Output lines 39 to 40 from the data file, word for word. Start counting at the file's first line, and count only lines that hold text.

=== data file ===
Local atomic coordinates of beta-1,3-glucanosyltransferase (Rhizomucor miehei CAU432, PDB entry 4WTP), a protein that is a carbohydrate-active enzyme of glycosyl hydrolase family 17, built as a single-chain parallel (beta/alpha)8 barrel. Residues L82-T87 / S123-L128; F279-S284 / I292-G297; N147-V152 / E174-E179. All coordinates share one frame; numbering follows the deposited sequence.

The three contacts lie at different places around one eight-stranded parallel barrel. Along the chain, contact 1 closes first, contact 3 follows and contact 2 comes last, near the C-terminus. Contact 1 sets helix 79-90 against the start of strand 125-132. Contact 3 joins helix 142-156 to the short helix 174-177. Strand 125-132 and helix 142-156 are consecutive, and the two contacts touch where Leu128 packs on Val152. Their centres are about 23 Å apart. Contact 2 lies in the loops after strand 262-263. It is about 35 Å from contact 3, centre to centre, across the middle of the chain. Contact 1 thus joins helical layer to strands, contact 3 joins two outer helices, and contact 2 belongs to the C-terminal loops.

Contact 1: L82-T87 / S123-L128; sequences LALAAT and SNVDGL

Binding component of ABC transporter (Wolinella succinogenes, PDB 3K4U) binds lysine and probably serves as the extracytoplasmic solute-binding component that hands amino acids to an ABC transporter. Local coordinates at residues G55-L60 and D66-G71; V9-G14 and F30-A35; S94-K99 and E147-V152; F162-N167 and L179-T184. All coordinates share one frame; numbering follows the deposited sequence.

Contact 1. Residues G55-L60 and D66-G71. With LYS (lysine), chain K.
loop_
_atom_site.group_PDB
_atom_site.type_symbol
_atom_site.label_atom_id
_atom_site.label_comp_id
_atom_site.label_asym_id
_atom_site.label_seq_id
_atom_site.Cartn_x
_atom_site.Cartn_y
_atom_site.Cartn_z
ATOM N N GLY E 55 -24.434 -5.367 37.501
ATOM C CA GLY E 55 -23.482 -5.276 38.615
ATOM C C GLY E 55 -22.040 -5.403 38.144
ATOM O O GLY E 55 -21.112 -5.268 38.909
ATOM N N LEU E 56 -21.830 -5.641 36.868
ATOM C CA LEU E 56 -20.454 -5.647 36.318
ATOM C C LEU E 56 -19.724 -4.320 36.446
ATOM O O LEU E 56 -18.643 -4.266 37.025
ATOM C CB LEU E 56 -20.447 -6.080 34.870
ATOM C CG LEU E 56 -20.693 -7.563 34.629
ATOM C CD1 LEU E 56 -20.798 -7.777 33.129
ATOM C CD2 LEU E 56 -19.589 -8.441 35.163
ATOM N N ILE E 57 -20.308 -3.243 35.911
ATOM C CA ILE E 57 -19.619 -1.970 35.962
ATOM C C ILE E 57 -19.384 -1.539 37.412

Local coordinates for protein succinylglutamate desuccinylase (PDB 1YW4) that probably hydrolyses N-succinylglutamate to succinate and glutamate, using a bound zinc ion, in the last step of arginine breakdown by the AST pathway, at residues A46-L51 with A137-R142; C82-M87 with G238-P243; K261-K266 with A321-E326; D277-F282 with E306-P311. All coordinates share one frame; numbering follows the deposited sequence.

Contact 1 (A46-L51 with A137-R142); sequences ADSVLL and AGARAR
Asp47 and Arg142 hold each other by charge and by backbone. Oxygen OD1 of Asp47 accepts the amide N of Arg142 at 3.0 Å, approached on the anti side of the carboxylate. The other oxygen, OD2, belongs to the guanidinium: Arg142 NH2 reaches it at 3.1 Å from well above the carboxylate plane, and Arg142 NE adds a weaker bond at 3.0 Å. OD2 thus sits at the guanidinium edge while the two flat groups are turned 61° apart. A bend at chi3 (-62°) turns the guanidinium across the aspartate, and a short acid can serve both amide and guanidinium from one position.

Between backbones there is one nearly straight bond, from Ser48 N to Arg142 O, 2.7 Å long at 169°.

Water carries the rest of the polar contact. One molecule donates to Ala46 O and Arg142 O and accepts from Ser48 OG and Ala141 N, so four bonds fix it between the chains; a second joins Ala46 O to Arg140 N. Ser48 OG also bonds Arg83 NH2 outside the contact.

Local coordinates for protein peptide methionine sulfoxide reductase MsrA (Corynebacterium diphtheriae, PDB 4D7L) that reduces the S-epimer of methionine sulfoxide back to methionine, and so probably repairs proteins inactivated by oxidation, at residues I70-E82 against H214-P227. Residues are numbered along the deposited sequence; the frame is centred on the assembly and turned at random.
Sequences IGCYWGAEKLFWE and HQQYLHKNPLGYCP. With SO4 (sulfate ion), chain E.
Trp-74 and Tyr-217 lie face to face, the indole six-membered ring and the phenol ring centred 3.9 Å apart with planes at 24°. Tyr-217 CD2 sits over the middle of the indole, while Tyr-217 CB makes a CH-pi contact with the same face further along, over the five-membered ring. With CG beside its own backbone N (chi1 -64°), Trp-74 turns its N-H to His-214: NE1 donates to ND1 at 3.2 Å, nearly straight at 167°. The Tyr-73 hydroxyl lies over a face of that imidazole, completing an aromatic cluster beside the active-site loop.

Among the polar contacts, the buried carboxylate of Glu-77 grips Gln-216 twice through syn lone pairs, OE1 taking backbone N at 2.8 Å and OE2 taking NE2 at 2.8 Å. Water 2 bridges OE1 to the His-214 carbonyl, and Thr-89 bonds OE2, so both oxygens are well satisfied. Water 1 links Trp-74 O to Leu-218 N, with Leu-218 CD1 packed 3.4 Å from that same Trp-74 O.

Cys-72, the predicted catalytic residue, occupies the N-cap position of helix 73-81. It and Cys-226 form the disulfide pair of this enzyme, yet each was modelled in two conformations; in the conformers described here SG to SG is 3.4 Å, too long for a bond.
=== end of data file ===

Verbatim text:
Among the polar contacts, the buried carboxylate of Glu-77 grips Gln-216 twice through syn lone pairs, OE1 taking backbone N at 2.8 Å and OE2 taking NE2 at 2.8 Å. Water 2 bridges OE1 to the His-214 carbonyl, and Thr-89 bonds OE2, so both oxygens are well satisfied. Water 1 links Trp-74 O to Leu-218 N, with Leu-218 CD1 packed 3.4 Å from that same Trp-74 O.

Cys-72, the predicted catalytic residue, occupies the N-cap position of helix 73-81. It and Cys-226 form the disulfide pair of this enzyme, yet each was modelled in two conformations; in the conformers described here SG to SG is 3.4 Å, too long for a bond.